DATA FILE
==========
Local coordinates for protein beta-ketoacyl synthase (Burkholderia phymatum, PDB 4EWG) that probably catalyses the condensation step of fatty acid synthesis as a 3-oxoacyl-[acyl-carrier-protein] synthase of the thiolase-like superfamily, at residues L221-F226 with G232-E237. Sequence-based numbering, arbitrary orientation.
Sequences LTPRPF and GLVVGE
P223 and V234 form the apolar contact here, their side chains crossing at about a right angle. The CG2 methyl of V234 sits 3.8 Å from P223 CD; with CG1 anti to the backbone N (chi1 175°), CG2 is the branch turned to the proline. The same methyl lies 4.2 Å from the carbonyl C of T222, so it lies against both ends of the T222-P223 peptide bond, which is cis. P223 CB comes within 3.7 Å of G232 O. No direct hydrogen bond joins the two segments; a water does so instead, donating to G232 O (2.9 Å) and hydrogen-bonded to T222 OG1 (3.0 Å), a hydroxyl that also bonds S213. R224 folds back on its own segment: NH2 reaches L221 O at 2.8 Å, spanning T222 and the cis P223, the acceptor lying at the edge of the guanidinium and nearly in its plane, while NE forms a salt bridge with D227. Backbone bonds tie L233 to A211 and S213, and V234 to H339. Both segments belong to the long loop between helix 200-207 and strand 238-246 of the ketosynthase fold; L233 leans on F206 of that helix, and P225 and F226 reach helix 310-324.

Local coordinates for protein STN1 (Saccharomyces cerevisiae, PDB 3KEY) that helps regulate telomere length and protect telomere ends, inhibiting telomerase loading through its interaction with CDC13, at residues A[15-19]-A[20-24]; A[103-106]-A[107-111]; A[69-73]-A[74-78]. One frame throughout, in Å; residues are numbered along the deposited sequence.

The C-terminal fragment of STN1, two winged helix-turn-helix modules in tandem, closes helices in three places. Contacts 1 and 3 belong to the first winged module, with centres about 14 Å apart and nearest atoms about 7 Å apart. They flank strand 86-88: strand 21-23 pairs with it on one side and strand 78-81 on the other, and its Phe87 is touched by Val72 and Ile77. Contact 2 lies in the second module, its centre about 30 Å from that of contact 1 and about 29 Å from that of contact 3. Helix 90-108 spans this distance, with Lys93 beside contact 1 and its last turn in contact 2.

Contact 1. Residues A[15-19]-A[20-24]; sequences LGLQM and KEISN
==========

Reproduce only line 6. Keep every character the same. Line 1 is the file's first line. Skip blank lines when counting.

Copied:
Contact 1. Residues A[15-19]-A[20-24]; sequences LGLQM and KEISN